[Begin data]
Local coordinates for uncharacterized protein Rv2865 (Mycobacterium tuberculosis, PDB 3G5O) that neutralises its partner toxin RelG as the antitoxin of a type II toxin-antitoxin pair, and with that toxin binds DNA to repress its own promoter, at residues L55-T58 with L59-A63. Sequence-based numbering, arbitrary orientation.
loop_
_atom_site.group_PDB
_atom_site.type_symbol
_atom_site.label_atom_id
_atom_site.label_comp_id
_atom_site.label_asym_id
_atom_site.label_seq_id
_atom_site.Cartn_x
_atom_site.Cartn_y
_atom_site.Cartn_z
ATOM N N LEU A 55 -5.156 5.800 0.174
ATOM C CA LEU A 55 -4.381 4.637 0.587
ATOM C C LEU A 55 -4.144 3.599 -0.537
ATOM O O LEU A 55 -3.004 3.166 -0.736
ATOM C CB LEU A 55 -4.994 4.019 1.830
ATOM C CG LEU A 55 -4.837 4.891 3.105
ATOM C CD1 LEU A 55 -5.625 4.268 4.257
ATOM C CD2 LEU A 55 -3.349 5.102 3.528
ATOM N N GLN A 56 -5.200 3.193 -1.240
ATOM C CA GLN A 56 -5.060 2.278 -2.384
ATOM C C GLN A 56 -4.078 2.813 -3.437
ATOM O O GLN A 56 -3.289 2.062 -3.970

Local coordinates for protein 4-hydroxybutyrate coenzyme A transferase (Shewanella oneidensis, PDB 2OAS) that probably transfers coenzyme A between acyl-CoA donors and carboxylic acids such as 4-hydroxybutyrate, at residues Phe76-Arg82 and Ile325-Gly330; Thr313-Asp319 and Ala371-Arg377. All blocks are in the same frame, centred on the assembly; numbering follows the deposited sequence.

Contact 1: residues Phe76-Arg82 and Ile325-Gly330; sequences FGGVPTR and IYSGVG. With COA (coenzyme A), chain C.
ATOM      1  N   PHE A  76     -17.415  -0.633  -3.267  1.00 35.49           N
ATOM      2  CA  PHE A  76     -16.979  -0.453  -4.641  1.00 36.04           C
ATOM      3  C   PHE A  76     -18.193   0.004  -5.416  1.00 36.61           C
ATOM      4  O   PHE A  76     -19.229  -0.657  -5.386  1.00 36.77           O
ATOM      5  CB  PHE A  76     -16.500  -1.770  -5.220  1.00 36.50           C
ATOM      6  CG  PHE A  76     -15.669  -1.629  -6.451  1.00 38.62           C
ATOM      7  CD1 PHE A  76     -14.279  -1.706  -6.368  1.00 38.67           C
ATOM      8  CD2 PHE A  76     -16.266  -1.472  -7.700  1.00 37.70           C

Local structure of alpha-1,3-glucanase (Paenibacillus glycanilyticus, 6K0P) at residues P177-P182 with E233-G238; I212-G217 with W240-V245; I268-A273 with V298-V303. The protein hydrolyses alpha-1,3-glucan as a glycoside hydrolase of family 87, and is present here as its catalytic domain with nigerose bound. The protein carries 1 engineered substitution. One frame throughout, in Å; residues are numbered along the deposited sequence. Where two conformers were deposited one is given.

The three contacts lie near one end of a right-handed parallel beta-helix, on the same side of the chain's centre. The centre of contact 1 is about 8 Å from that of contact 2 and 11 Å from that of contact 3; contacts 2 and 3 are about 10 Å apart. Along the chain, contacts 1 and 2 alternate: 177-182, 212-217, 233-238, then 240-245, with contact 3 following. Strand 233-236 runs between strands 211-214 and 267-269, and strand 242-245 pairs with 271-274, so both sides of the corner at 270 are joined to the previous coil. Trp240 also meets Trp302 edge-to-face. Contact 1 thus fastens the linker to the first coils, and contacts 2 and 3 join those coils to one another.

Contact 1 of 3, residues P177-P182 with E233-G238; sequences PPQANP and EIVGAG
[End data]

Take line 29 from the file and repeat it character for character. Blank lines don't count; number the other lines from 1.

ATOM      4  O   PHE A  76     -19.229  -0.657  -5.386  1.00 36.77           O